A bipartisan national survey has found that by a margin of 53 percent to 35 percent, Americans oppose proposals to drill for oil in the Arctic National Wildlife Refuge. The bipartisan telephone poll of 1,003 registered voters was conducted January 13-17, 2005, by Republican firm Bellwether Research and Democratic pollsters Lake, Snell, Perry and Associates for the Alaska Coalition, an alliance of national and local groups who favor protection for the Arctic National Wildlife Refuge.
Question: Should oil drilling be allowed in Americas Arctic National Wildlife Refuge?
53% -- Do Not Allow Oil Drilling
38% -- Allow Oil Drilling
The poll found a remarkable gap in intensity of feeling about drilling: 44% of respondents strongly oppose drilling, while just 25% strongly support it. Only about 10% were undecided on this issue.
"Voters believe there are some places that should simply be off-limits to oil drilling and the Arctic Refuge is one of them," said Celinda Lake of Lake, Snell, Perry and Associates, the Democratic polling firm that co-authored the bipartisan survey. "They believe we have a moral responsibility to protect this unique area, and the abundant birds and wildlife that live there, for future generations."
"One of the most striking findings from this poll is the degree to which voter opinion on the issue of drilling in the Arctic Refuge has solidified, moving from the realm of public policy issue to value," said Christine Matthews, of Bellwether Research & Consulting, the Republican polling firm that co-authored the bipartisan survey. "Only about 10 percent of Americans are undecided on this issue -- most people know where they stand when it comes to drilling in the Arctic National Wildlife Refuge."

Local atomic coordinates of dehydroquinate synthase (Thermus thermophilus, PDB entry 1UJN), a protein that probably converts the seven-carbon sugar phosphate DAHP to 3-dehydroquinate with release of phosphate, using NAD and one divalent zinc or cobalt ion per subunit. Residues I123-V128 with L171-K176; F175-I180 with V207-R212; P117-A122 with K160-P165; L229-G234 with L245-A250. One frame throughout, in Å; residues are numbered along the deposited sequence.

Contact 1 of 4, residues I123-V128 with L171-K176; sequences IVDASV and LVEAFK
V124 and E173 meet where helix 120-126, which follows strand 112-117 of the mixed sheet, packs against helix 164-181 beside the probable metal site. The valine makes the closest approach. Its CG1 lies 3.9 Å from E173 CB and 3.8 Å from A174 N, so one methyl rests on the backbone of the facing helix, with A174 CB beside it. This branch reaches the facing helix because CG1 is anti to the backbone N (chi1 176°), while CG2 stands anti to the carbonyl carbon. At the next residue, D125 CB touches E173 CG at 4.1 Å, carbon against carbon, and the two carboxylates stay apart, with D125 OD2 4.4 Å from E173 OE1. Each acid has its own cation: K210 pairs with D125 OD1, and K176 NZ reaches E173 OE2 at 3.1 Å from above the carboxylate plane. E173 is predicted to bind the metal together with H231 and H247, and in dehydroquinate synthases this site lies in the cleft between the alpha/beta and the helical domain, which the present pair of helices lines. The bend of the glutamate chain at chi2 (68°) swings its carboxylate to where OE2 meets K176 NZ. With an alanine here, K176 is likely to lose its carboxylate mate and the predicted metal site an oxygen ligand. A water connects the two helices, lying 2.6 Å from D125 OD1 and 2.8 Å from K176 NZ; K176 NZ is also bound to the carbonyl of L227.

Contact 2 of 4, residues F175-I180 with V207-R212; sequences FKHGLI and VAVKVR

In a finding that is particularly relevant in the current debate over the Arctic National Wildlife Refuge, an overwhelming majority -- 73 percent v. 18 percent -- agreed with a statement that the issue of drilling in the Arctic Refuge is "too important to the American public and future generations to be snuck through" in the budget process, and disagreed with drilling proponents argument in favor of allowing drilling as part of the budget. Senate Energy Committee Chairman Sen. Pete Domenici (R, NM) has announced his desire to attach a drilling proposal to the Senate budget resolution to circumvent the Senates normal process for contentious legislation.
Some Members of Congress say that drilling for oil in the Arctic National Wildlife Refuge should be included as part of the budget bill because it is the best way to get it approved by Congress and that the royalties generated from drilling rights would be important for our federal budget, our economy, and our future. (18 percent agree)
Other Members of Congress say that the issue of oil drilling in the Arctic Refuge is too important to the American public and future generations to be snuck through in the budget bill in an attempt to circumvent the established process. It should be discussed and brought to a vote on its own merits. (73 percent agree)
"Polls consistently show that Americans want the oil companies to keep their drills out of the Arctic National Wildlife Refuge," said Carl Pope, Sierra Club Executive Director. "Americans are concerned about the irreparable damage to wildlife from drilling, and they know there are places like the Arctic Refuge that are too special to sacrifice."